|Area||65,696 square kilometres (25,365 sq mi)|
|Designated||July 24, 2008 |
Tumba-Ngiri-Maindombe is the largest Wetland of International Importance in the world as recognized by the Ramsar Convention.[fn 1] The site covers an area of 65,696 square kilometres (25,365 sq mi) in the region around Lake Tumba in the western Congo Basin in the Democratic Republic of the Congo (DRC). This is more than twice the size of Belgium or Maryland.
The vast area of forest and permanent or seasonal lakes and marshlands has great environmental and economic value. However, a rapidly growing population combined with weak and corrupt governance may be contributing to irreversible destruction.
The Ramsar wetland area of Tumba-Ngiri-Maindombe is bordered to the west by the Ubangi and Congo rivers, which form the boundary with the Republic of the Congo. The Kasai River and its tributary the Fimi River, which drains Lake Mai-Ndombe, define the southern boundary. Within the site, Lake Mai Ngombe is farthest south, with Lake Tumba to the north. Further north again is the city of Mbandaka, on the east bank of the Congo River. The region included in the Ramsar wetlands extends further north in the region between the Ubangi and the Congo, as far as the town of Makanza on the Congo.
The Ubangi and Congo rivers join in the Tumba-Ngiri-Maindombe region to form a huge area of flooded forest covering more than 38,000 square kilometres (15,000 sq mi) that varies in size seasonally. When the wetlands around Lake Télé in the Republic of the Congo are included, the area contains the largest body of fresh water in Africa. The two largest areas of open water are the shallow lakes Tumba and Mai Ndombe. Lake Tumba covers about 765 square kilometres (295 sq mi) depending on the season, connected via the Irebu channel with the Congo river. Water may flow into or out of the lake through this channel depending on the floods. Lake Tumba has 114 species of fish. Lake Mai Ndombe covers about 2,300 square kilometres (890 sq mi) and is surrounded by flooded forests and swamps. Both lakes support important fisheries.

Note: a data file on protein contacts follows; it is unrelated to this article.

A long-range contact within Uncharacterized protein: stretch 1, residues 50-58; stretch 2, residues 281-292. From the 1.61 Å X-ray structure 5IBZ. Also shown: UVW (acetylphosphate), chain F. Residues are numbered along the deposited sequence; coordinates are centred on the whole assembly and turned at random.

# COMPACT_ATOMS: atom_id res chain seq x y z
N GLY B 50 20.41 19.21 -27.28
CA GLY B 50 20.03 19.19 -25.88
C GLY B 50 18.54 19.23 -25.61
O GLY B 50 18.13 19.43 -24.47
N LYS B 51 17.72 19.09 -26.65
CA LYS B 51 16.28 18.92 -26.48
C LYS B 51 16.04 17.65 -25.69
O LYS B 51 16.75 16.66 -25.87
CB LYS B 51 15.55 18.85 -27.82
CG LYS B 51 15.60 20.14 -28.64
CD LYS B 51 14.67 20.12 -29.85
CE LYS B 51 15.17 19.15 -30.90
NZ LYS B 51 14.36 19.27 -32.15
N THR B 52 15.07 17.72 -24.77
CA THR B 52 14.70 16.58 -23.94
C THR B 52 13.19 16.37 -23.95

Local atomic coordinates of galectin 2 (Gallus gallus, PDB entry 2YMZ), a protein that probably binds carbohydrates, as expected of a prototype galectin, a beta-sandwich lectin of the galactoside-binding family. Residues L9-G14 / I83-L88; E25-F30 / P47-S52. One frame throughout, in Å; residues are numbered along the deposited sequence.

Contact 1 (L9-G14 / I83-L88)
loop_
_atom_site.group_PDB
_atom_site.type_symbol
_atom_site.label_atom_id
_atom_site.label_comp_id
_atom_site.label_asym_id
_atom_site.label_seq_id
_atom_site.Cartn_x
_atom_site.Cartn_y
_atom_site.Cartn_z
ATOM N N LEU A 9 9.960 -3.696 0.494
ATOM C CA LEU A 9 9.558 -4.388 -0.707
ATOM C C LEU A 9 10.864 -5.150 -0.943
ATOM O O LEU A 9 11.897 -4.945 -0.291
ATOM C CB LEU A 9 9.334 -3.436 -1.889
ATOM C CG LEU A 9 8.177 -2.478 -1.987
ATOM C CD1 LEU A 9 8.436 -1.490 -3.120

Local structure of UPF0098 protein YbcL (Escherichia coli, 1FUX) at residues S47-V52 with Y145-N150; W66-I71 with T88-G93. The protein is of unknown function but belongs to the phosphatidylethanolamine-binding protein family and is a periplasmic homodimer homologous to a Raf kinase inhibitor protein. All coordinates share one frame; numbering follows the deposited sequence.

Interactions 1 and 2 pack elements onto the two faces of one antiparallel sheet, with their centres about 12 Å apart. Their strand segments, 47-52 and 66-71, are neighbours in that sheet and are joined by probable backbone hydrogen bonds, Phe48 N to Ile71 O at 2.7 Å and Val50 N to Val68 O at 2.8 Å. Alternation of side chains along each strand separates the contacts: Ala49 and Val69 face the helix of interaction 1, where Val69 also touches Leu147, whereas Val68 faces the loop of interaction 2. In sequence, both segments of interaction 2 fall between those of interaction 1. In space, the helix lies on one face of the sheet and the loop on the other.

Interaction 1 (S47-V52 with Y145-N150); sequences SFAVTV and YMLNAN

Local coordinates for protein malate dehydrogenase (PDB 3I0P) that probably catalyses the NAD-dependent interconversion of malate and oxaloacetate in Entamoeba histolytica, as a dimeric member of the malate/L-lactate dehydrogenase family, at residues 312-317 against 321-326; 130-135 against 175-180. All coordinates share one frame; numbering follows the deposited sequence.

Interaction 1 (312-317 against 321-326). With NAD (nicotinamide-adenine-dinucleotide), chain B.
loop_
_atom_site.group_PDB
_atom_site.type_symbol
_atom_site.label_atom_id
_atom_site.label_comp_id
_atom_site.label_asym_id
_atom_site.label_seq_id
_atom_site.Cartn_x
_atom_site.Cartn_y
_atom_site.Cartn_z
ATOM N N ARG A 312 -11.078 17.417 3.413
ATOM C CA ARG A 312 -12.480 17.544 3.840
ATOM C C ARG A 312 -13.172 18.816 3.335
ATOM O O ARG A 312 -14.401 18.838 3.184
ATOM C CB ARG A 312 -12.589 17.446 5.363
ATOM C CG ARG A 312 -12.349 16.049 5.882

Tumba-Ngiri-Maindombe is part of the moist tropical forest of the Congo Basin, which includes over 10,000 plant species. The diverse fauna includes many bird species. It is home to hippopotamus and to three types of crocodile. Forest elephants, forest buffalo and leopards are of particular interest to conservationists. The wetlands are estimated to have 150 species of fish. The brown waters of the flooded forests, with plant fragments suspended in anaerobic conditions, are home to endemic species of fish uniquely adapted to this environment. These include Protopteridae, Polypteridae, Notopteridae, Clariidae, Anabantidae, and Channidae.
As a party to the Ramsar Convention, the DRC is obliged to identify wetlands of global importance and to ensure that they are used in a sustainable manner. Tumba-Ngiri-Maindombe is considered important because the vegetation of the flood basin absorbs water during the rainy season and releases it later, regulating flooding downstream. It helps filter impurities from water that is used by millions of people, and it provides breeding sites for fish that provide food for the inhabitants of cities such as Brazzaville and Kinshasa. The wetlands and forests also serve as a major carbon sink, absorbing and retaining carbon dioxide from the atmosphere.
Efforts to gain recognition of the wetland began in 2004, with support from the USAID Central African Regional Program for the Environment, the Ramsar Convention and the World Wide Fund for Nature (WWF). The WWF took a leading role in developing technical plans. Official recognition was formally announced in Kinshasa in July 2008. The WWF has said it plans to continue working with international partners and with local communities to preserve biodiversity through sustainable development in the landscape. The Lac Tumba-Ledira and Ngiri reserves are contained within the site, supporting research and helping raise awareness.
People and economy